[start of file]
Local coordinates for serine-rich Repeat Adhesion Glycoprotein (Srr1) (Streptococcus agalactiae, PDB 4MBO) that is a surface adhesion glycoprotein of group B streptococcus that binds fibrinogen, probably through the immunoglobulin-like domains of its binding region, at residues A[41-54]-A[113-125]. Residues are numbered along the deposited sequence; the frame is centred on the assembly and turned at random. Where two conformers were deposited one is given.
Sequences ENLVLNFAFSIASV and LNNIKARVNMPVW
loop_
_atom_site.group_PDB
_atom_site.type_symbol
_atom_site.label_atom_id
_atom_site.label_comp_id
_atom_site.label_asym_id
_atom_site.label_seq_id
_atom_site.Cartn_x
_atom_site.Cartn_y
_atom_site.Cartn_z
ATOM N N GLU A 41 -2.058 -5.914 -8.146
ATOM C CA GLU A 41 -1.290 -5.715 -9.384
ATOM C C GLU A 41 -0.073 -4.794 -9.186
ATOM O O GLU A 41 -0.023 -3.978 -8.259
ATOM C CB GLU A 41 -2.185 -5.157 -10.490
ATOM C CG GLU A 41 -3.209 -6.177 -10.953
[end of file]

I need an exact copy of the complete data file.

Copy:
Local coordinates for serine-rich Repeat Adhesion Glycoprotein (Srr1) (Streptococcus agalactiae, PDB 4MBO) that is a surface adhesion glycoprotein of group B streptococcus that binds fibrinogen, probably through the immunoglobulin-like domains of its binding region, at residues A[41-54]-A[113-125]. Residues are numbered along the deposited sequence; the frame is centred on the assembly and turned at random. Where two conformers were deposited one is given.
Sequences ENLVLNFAFSIASV and LNNIKARVNMPVW
loop_
_atom_site.group_PDB
_atom_site.type_symbol
_atom_site.label_atom_id
_atom_site.label_comp_id
_atom_site.label_asym_id
_atom_site.label_seq_id
_atom_site.Cartn_x
_atom_site.Cartn_y
_atom_site.Cartn_z
ATOM N N GLU A 41 -2.058 -5.914 -8.146
ATOM C CA GLU A 41 -1.290 -5.715 -9.384
ATOM C C GLU A 41 -0.073 -4.794 -9.186
ATOM O O GLU A 41 -0.023 -3.978 -8.259
ATOM C CB GLU A 41 -2.185 -5.157 -10.490
ATOM C CG GLU A 41 -3.209 -6.177 -10.953